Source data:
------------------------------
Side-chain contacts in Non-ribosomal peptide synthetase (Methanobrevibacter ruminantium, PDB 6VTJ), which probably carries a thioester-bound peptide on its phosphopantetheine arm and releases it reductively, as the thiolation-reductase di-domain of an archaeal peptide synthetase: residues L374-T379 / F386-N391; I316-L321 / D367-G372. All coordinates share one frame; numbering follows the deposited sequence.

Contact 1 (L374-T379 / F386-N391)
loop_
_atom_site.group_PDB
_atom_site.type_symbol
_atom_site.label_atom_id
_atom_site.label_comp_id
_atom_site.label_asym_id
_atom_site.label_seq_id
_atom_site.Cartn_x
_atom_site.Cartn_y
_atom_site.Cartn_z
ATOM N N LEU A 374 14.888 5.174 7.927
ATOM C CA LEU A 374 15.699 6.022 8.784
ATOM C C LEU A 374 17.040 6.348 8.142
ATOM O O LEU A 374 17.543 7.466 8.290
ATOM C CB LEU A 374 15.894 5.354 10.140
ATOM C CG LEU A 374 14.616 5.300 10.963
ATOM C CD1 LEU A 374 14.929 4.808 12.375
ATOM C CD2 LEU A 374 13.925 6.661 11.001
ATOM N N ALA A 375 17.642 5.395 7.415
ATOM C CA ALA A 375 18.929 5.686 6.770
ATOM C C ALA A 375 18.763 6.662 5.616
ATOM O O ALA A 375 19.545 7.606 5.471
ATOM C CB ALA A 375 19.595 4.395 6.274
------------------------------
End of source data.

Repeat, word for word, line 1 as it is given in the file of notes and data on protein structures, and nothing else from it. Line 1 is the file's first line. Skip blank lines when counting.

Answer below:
Side-chain contacts in Non-ribosomal peptide synthetase (Methanobrevibacter ruminantium, PDB 6VTJ), which probably carries a thioester-bound peptide on its phosphopantetheine arm and releases it reductively, as the thiolation-reductase di-domain of an archaeal peptide synthetase: residues L374-T379 / F386-N391; I316-L321 / D367-G372. All coordinates share one frame; numbering follows the deposited sequence.